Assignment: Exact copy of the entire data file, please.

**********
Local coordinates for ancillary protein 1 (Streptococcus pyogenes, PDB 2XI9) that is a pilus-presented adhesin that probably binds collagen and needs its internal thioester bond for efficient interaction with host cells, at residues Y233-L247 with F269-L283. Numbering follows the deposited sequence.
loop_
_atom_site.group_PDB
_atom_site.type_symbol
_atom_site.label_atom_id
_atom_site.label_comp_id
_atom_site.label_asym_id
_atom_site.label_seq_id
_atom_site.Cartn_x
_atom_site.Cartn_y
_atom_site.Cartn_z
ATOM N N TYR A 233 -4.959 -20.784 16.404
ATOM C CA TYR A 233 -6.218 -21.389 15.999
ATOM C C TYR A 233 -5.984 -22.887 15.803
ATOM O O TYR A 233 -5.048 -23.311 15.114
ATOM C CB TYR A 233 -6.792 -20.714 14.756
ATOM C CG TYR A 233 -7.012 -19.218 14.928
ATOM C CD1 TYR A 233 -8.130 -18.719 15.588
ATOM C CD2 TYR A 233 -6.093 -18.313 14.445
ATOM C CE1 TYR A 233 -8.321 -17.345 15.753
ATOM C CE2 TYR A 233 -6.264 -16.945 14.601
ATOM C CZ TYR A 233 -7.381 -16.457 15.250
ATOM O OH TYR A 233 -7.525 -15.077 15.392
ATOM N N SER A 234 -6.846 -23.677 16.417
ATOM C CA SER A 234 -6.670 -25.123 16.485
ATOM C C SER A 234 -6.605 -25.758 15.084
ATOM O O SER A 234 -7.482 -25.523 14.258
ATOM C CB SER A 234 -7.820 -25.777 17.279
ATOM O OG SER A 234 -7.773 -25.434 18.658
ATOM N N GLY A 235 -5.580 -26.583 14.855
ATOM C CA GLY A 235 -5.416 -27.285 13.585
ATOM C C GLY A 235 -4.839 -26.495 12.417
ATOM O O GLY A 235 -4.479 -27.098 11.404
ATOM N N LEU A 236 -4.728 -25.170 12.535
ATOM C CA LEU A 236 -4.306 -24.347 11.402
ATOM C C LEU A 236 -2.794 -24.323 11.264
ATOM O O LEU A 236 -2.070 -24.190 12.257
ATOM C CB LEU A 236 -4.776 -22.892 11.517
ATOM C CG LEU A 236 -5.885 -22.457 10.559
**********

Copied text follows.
Local coordinates for ancillary protein 1 (Streptococcus pyogenes, PDB 2XI9) that is a pilus-presented adhesin that probably binds collagen and needs its internal thioester bond for efficient interaction with host cells, at residues Y233-L247 with F269-L283. Numbering follows the deposited sequence.
loop_
_atom_site.group_PDB
_atom_site.type_symbol
_atom_site.label_atom_id
_atom_site.label_comp_id
_atom_site.label_asym_id
_atom_site.label_seq_id
_atom_site.Cartn_x
_atom_site.Cartn_y
_atom_site.Cartn_z
ATOM N N TYR A 233 -4.959 -20.784 16.404
ATOM C CA TYR A 233 -6.218 -21.389 15.999
ATOM C C TYR A 233 -5.984 -22.887 15.803
ATOM O O TYR A 233 -5.048 -23.311 15.114
ATOM C CB TYR A 233 -6.792 -20.714 14.756
ATOM C CG TYR A 233 -7.012 -19.218 14.928
ATOM C CD1 TYR A 233 -8.130 -18.719 15.588
ATOM C CD2 TYR A 233 -6.093 -18.313 14.445
ATOM C CE1 TYR A 233 -8.321 -17.345 15.753
ATOM C CE2 TYR A 233 -6.264 -16.945 14.601
ATOM C CZ TYR A 233 -7.381 -16.457 15.250
ATOM O OH TYR A 233 -7.525 -15.077 15.392
ATOM N N SER A 234 -6.846 -23.677 16.417
ATOM C CA SER A 234 -6.670 -25.123 16.485
ATOM C C SER A 234 -6.605 -25.758 15.084
ATOM O O SER A 234 -7.482 -25.523 14.258
ATOM C CB SER A 234 -7.820 -25.777 17.279
ATOM O OG SER A 234 -7.773 -25.434 18.658
ATOM N N GLY A 235 -5.580 -26.583 14.855
ATOM C CA GLY A 235 -5.416 -27.285 13.585
ATOM C C GLY A 235 -4.839 -26.495 12.417
ATOM O O GLY A 235 -4.479 -27.098 11.404
ATOM N N LEU A 236 -4.728 -25.170 12.535
ATOM C CA LEU A 236 -4.306 -24.347 11.402
ATOM C C LEU A 236 -2.794 -24.323 11.264
ATOM O O LEU A 236 -2.070 -24.190 12.257
ATOM C CB LEU A 236 -4.776 -22.892 11.517
ATOM C CG LEU A 236 -5.885 -22.457 10.559